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I know I've done this before at another job, but I can't remember what I did.

I have a database that is full of varchar and memo fields that were cut and pasted from Office, webpages, and who knows where else. This is starting to cause encoding errors for me. Since Python has a very nice "decode" function to take a byte stream and translate it into Unicode, I thought that would just write my own encoding to fix this up. (For example, to take "smart quotes" and turn them into "standard quotes".)

But I can't remember how to get started. I think I copied one of the encodings that was close (cp1252.py) and then updated it.

Can anyone put me on the right path? Or suggest a better path?

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1 Answer 1

I've expanded this with a bit more detail.

If you are reasonably sure of the encoding of the text in the database, you can do text.decode('cp1252') to get a Unicode string. If the guess is wrong this will likely blow up with an exception, or the decoder will 'disappear' some characters.

Creating a decoder along the lines you describe (modifying cp1252.py) is easy. You just need to define the translation table from bytes to Unicode characters.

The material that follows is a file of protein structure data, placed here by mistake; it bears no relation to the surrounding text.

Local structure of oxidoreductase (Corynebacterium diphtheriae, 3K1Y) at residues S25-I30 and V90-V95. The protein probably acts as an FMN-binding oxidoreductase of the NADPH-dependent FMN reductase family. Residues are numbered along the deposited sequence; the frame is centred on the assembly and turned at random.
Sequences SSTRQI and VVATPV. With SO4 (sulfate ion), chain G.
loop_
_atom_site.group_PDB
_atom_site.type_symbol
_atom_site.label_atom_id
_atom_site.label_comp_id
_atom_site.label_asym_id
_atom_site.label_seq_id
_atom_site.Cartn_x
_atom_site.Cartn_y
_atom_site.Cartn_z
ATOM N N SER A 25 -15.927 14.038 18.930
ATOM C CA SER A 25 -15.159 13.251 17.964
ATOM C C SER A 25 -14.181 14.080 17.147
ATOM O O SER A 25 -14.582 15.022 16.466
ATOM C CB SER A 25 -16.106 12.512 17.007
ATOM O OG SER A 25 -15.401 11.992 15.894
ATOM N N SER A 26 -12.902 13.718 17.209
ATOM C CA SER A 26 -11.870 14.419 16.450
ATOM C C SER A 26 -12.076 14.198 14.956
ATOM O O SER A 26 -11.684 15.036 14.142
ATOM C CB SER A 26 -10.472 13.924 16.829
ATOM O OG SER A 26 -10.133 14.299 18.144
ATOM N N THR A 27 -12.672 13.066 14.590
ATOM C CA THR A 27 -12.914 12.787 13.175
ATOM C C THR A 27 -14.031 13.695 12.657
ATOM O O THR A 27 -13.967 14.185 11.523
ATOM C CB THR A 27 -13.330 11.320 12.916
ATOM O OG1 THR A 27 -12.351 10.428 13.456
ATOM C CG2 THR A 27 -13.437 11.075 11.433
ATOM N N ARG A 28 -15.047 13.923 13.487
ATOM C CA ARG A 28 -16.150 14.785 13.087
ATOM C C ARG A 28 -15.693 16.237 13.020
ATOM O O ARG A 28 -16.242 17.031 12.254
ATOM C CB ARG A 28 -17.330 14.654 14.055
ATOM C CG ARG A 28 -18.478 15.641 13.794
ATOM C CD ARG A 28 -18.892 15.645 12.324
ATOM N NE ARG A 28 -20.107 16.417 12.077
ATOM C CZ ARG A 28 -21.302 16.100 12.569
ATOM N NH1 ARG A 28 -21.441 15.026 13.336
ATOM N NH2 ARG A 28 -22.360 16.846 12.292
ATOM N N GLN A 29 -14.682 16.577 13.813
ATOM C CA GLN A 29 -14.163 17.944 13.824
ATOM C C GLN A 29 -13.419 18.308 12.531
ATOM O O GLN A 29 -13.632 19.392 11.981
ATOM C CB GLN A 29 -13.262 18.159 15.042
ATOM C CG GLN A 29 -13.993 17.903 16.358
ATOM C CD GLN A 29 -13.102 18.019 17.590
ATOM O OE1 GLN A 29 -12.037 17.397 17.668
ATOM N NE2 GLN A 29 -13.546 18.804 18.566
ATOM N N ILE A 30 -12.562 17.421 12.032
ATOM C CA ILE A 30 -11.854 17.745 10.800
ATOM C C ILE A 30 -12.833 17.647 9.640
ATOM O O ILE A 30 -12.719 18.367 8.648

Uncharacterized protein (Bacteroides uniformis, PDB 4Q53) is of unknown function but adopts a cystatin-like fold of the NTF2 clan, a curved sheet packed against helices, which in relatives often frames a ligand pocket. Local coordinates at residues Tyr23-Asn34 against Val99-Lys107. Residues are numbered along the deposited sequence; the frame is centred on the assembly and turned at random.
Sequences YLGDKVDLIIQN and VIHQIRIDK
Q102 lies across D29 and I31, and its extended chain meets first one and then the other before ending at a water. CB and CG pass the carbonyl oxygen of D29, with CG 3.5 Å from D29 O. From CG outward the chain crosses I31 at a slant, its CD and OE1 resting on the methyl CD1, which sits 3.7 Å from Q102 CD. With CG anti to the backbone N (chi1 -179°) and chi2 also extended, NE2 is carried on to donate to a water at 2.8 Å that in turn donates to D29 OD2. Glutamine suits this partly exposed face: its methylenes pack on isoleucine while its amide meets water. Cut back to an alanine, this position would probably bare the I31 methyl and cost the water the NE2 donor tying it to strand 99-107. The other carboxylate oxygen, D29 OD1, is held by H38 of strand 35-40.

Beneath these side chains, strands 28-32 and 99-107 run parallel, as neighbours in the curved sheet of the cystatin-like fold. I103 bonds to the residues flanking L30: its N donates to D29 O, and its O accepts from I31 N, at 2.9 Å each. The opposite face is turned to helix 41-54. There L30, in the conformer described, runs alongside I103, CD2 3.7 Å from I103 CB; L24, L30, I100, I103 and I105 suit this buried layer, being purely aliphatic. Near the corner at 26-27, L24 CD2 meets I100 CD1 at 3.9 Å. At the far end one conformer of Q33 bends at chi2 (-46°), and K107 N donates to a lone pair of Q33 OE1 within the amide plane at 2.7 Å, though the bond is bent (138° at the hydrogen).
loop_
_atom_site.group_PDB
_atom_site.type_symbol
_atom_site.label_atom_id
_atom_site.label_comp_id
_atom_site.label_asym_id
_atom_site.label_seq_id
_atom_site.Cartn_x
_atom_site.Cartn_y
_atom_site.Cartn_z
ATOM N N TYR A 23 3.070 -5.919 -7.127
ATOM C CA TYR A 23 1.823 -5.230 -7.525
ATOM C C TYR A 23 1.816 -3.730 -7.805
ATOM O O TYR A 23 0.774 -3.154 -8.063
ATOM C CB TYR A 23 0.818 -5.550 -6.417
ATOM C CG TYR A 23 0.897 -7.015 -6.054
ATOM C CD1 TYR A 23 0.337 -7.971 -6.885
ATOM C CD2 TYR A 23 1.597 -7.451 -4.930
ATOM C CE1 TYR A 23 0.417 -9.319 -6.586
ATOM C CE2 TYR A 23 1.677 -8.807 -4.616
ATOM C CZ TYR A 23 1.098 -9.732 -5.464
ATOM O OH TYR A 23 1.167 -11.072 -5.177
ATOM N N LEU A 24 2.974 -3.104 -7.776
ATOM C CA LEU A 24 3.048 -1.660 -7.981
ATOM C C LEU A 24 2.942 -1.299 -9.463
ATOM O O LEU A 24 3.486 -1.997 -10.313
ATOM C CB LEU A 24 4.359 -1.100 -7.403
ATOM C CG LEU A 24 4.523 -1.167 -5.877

However if not all of the text in the database has the same encoding, your decoder will need some rules to decide which is the correct mapping. In this case you may want punt and use the chardet module, which can scan the text and make a guess the encoding.

Maybe the best approach would be try to decode using the most likely encoding (cp1252) and if that fails, fallback to using chardet to guess the correct encoding.

If you use text.decode() and/or chardet, you'll end up with a Unicode string. Below is a simple routine which can translate characters in a Unicode string, e.g. "convert curly quotes to ASCII":

CHARMAP = [
    (u'\u201c\u201d', '"'),
    (u'\u2018\u2019', "'")
    ]

# replace with text.decode('cp1252') or chardet
text = u'\u201cit\u2019s probably going to work\u201d, he said'

_map = dict((c, r) for chars, r in CHARMAP for c in list(chars))
fixed = ''.join(_map.get(c, c) for c in text)
print fixed

Output:

"it's probably going to work", he said
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